Barton Brothers rides onto the track with a stack of index cards that include the past performances for each horse and notes she began compiling the summer before. No matter how stunning the result – think Mine That Bird and Giacomo, among others – she is prepared.

So, too, are Moss and Bailey. They are often seen working the barns together.

“It's the most important thing we do all week long,” Moss said. He emphasized that they are as interested in educating themselves about the Oaks and various undercard races as they are about the Derby.

The analysts amass so much information that Hyland constantly warns against overloading viewers. “We try to make people care,” Barton Brothers said, “without weighing them down with intricate details about horse racing that are going to make them wax over with confusion.”

Rob Hyland poses with American Pharoah during the 2015 Triple Crown (Courtesy, NBC Sports Group)

They are as preoccupied as Hyland with striking the right balance. “It's a high-wire act sometimes,” Moss said. “But the point has been hammered home to Jerry and me over the years that I like to think we've become pretty decent at explaining things like bleeder medication, changing running leads and things like that.”

The format of the centerpiece five-hour show may change as many as 12 or 13 times during the course of the final week to accommodate developments. Hyland strives to anticipate every possibility. During a recent meeting, he reviewed with his staff how NBC responded to the death of the filly Eight Belles at the end of the 2008 Kentucky Derby and to the day Bayern turned left at the start of the controversial 2014 Breeders' Cup Classic.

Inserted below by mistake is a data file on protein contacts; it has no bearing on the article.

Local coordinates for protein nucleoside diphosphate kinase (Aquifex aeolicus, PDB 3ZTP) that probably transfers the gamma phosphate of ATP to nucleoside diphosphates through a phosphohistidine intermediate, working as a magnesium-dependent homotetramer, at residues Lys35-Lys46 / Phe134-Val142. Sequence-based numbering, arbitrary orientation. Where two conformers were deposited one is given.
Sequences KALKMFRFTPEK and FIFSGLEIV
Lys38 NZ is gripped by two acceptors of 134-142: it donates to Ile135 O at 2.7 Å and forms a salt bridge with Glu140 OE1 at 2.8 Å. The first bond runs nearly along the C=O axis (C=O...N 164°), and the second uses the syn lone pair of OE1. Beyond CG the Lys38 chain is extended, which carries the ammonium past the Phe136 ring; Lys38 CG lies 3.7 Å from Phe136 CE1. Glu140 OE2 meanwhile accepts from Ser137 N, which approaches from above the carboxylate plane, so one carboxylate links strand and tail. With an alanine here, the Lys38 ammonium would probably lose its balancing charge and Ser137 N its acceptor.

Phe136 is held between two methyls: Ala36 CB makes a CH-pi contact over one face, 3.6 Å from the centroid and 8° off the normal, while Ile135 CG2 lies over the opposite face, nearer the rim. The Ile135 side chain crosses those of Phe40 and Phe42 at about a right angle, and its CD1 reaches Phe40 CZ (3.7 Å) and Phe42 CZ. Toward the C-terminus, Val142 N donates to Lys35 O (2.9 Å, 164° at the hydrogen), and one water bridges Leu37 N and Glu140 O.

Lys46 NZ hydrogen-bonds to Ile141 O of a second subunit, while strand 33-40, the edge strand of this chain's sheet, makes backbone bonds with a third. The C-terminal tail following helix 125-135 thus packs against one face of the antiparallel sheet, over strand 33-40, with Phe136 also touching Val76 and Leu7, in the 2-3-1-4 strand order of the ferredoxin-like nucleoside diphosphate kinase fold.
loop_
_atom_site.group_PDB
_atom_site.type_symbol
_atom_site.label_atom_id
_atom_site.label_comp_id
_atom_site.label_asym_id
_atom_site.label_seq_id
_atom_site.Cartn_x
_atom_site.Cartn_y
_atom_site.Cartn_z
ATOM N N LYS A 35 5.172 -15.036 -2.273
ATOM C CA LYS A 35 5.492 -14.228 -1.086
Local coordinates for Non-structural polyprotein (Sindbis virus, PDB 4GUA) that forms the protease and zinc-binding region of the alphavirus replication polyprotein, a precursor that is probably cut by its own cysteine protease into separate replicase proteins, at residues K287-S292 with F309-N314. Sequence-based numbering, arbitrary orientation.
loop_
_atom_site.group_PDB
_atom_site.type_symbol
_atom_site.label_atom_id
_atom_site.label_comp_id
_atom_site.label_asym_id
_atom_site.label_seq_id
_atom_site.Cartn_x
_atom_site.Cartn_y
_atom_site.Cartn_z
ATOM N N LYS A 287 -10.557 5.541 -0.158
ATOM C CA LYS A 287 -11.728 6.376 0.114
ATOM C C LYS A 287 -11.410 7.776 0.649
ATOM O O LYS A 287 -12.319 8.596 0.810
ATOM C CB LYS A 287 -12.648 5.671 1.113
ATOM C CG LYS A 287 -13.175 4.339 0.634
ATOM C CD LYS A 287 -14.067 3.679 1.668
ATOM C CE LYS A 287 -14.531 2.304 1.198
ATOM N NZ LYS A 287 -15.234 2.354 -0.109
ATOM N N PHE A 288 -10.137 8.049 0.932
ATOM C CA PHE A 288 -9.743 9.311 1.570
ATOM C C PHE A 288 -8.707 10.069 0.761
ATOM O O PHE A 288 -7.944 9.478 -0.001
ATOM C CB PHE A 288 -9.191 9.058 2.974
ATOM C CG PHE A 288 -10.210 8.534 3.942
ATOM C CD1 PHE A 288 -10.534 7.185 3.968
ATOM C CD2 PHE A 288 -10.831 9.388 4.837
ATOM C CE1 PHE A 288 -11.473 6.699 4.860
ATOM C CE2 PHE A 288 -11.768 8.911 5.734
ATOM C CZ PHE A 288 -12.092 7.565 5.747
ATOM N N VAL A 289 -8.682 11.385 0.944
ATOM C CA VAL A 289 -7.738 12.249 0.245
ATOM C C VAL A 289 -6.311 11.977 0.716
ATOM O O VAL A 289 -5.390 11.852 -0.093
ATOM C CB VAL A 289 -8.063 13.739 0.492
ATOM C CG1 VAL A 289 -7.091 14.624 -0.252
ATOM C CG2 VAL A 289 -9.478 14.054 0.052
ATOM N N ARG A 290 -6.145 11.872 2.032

When breaking news occurs, the format that was a year in the making no longer applies.


Buying A Derby Bargain?
By Scott Jagow

It's well-documented this is likely the most expensive Kentucky Derby field in history. Of the 20 horses, 15 sold at a public auction and were purchased for a grand total of more than $8.8 million, with an average price of $589,113 and a median of $400,000.

Mendelssohn is the field topper at $3 million, but Good Magic and Instilled Regard both fetched a million bucks and there several in the field who sold in the half a million dollar range, including Bolt d'Oro ($630,000), Audible and Justify at $500,000 plus Magnum Moon, Flameaway and Vino Rosso at around $400,000.

Still, there are some cheaper horses that managed to make the field. My Boy Jack and Promises Fulfilled both came out of the Keeneland September Yearling Sale for $20,000 and $37,000 respectively, and Lone Sailor was purchased at the same sale for $120,000.

So how do connections identify potential Derby horses that don't cost the proverbial arm and a leg (or the price of a small, private island)?

Trainer Dale Romans, the conditioner of Promises Fulfilled and Free Drop Billy (a $200,000 purchase) said about a decade ago, he and his team developed a profile for Derby horses and then applied those qualities to seeking out contenders. He said you have a better shot getting the right horse if you spend more but a reasonably priced horse who fits the profile works just as well.

“If they've got the cardio-vascular system, if they've got the pedigree analysis we do, and they've got the looks, t's worked pretty well at the yearling sales.

“Those are most of the ingredients,” he added with a grin that suggested he's not giving away all his secrets.

D. Wayne Lukas, whose Derby entry this year, Bravazo, is a Calumet homebred, said if you're looking for bargains, you need to zero in on conformation and not get caught up in pedigree chasing.

“If you're going to buy in that lower range and hope to get here, you just have to concentrate on conformation entirely,” Lukas said. 'You've gotta start looking for horses that are athletic, look like they'll get two turns and not worry about the pedigree. You pay for pedigree at any of these sales. If you get the great-looking horse and the pedigree, then you pay a lot. If you get one that has pedigree and good looks and then breezes well over at Ocala, then you really pay for it.

“But the whole thing is you have to buy an athlete and just have to hope he overcomes his pedigree.”

Derby history is filled with inexpensive winners, although the last three sold for $300,000, $400,000 and $350,000. We'll find out Saturday how the dollars and sense shake out in this year's Derby.